Friday, 12 September 2014


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Its that time of year again. Autumn.  Spider breeding season. he time that spiders start to terrorise me in my own home.

It is usually the males that we see wandering around indoors as they come out of their hiding place in search of a mate.  The females tend to stay in one place and wait for them to visit.  Spiders come into the house through open windows and doors.  However these are outdoor spiders that have just found there way in and not true indoor spiders.

There are many species of spiders but only five species of indoor spider in the UK.  These spiders are quite happy to permanently live in the house and provide us with an effective cleaning service by eating all the unwanted bugs in the house.

But perhaps I would take the risk of living with the odd moth or fly when you compare them to living with a giant house spider (Eratigena atrica formally Tegenaria savea and T.gigantea).  These spiders are the largest in Britain and can grow up to a massive 5 inches long. Other species of house spider include the common house spider Tengenaria  domestica and the cardinal spider Tengenaria parietina.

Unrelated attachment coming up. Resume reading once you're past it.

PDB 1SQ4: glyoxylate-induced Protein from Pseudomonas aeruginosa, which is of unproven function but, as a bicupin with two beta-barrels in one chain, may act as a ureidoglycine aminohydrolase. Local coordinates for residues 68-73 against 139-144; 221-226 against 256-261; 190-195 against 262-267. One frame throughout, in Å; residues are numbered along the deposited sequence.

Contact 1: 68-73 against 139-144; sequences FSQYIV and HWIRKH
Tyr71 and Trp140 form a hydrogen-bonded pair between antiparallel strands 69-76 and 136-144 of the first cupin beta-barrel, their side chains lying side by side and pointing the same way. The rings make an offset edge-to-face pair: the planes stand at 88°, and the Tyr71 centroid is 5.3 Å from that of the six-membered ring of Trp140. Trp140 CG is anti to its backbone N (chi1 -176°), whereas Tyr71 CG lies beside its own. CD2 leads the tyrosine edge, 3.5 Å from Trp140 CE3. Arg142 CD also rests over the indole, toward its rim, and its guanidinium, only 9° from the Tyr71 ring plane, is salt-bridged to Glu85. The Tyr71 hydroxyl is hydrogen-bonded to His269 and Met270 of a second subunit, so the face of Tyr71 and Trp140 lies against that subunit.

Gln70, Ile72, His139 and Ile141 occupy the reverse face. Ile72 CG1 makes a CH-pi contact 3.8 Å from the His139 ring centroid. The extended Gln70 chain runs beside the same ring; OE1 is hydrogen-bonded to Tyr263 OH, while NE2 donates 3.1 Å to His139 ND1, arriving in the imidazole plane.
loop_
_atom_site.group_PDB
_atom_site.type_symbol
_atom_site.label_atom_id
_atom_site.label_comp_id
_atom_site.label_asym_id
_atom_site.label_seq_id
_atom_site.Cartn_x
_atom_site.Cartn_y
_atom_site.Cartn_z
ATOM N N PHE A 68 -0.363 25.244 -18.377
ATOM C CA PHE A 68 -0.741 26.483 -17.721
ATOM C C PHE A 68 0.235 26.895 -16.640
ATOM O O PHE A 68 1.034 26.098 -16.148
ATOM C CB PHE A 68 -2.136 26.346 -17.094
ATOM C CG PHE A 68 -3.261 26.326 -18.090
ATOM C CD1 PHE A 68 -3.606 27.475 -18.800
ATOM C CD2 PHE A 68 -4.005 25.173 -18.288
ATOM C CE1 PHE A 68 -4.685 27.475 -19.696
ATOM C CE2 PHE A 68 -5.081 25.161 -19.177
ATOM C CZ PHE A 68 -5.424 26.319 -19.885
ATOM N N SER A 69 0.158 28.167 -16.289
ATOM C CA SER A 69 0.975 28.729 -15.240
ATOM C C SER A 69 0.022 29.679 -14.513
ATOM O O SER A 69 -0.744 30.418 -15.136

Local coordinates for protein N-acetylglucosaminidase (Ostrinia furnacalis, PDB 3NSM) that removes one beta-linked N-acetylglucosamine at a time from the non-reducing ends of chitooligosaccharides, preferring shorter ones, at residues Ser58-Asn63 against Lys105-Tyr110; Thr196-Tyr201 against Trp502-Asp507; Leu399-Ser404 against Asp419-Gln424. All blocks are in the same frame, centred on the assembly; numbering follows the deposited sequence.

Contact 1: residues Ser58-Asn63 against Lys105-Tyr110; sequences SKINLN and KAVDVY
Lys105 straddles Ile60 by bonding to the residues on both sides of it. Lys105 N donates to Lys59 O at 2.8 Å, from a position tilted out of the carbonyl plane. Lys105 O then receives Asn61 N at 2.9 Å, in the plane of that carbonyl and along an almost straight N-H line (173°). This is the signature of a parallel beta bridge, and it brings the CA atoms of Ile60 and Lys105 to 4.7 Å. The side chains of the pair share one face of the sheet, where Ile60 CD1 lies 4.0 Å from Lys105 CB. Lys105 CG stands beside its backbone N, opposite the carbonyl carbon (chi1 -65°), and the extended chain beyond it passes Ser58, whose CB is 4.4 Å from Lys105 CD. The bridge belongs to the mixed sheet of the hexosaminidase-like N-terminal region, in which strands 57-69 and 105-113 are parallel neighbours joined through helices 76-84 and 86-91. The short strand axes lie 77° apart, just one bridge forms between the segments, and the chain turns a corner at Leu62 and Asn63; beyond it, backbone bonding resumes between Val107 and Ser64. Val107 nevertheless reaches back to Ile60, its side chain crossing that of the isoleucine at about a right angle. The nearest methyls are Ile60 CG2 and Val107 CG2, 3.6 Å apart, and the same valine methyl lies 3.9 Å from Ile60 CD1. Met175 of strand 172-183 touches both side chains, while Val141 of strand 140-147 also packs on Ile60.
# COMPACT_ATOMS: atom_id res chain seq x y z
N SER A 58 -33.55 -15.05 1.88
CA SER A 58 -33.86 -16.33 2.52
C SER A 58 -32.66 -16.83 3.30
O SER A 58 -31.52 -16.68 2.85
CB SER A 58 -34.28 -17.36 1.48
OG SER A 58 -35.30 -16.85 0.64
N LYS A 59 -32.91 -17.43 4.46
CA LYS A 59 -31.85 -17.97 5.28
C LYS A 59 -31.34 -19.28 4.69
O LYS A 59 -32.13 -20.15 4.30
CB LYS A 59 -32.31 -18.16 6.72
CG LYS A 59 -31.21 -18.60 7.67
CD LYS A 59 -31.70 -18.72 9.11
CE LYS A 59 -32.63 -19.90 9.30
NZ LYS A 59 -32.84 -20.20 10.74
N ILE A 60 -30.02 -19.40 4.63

The house spider is a generic name for spiders that live indoors and consist of five closely related spiders that belong to the genus Tegenaria.  You can often spot these large brown spiders in the bath or running across the floor. They can run fast too, but only for very short periods of time and often pause mid run due to exhaustion.

Other spiders that may be in your house include the daddy long legs spider Pholcus phalangioides and you often encounter outdoor spiders in your house such as the European garden spider Araneus diademata and orb-weaver Zygiella x-notata. 

For related articles click onto:
Bee facts
Butterfly facts
How big is a giant earthworm?
Ladybird facts
Moth Facts
The house spider
The false widow spider
What is a ladybug?
What is the difference between a millipede and a centipede?
What is the difference between a butterfly and  a moth?
What is the difference between a wasp and a hornet?
Worm facts
World largest insect

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